# Suppose $f:E \rightarrow \mathbb{R}$ is continuous at $p$. Prove that if $f(p) > 0$, then there is $\delta>0$ s.t. $f(x) \geq f(p)/2$.

Suppose $f:E \rightarrow \mathbb{R}$ is continuous at $p$. Prove that if $f(p) > 0$, then there is $\delta>0$ s.t. $f(x) \geq f(p)/2$ $\forall x$ in $E$ s.t. $|x-p| \leq \delta$.

I couldn't find other questions like it and I can't quite figure it out. I recognize that I am given that $f$ is continuous and so that allows me to play with the $\delta$ and $\epsilon$ to try and make the desired result pop up but i'm not quite sure how to. Any help would be appreciated.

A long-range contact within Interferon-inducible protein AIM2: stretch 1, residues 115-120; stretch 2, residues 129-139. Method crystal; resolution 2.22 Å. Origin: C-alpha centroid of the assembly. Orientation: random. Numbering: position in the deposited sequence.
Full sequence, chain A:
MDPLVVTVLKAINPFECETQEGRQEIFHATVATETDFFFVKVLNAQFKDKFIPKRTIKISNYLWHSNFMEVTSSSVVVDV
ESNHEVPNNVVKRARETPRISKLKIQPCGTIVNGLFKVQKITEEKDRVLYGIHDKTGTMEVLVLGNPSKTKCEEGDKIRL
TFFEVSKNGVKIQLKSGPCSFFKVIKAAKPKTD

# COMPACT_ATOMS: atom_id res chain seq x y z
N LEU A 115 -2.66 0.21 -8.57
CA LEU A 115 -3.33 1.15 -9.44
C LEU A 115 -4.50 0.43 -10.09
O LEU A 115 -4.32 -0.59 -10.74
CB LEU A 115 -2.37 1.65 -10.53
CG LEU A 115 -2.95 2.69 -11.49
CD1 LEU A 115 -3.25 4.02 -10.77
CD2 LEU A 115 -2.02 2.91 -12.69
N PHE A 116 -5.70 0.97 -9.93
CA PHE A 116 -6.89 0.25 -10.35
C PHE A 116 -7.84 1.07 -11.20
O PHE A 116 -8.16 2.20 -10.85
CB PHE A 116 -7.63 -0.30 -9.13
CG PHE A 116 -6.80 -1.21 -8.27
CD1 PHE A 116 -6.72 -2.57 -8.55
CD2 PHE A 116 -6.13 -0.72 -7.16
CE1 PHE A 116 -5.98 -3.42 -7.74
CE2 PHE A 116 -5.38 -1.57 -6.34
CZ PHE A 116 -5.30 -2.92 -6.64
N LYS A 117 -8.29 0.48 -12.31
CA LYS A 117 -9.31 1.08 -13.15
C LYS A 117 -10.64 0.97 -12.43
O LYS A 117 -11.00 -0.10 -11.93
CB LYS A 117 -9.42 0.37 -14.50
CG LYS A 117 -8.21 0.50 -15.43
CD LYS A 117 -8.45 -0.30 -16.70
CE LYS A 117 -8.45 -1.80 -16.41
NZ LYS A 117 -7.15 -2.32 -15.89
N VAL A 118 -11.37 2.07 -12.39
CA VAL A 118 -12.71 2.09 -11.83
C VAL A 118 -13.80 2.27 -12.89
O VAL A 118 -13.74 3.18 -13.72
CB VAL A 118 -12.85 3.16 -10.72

Take $\epsilon=f(p)/2$. By the definition of continuity at point $p$ there exists $\delta>0$ so that for all $x\in E$ with $|x-p|<\delta$ we have $|f(x)-f(p)|<\epsilon=f(p)/2$.
In particular $f(x)-f(p)>-f(p)/2\implies f(x)>f(p)/2$
• Okay, that made it look simple. Playing with the absolute values gives the desired result. What would I need to do to show that it is $f(x) \geq f(p)/2$? Is there a difference? Apr 6, 2016 at 2:53
• What I did shows that $f(x)\geq f(p)/2$. Notice that $f(x)>f(p)/2$ implies $f(x)\geq f(p)/2$. Apr 6, 2016 at 2:58
By definition, if $f$ is continuous at $p$, then $\forall \varepsilon>0, \exists \delta>0$ such that
$$f(p)-\varepsilon<f(x)<f(x)+\varepsilon$$
$\forall x\in (p-\delta,p+\delta)$. Can you come up with a suitable $\varepsilon$ that helps you prove the statement?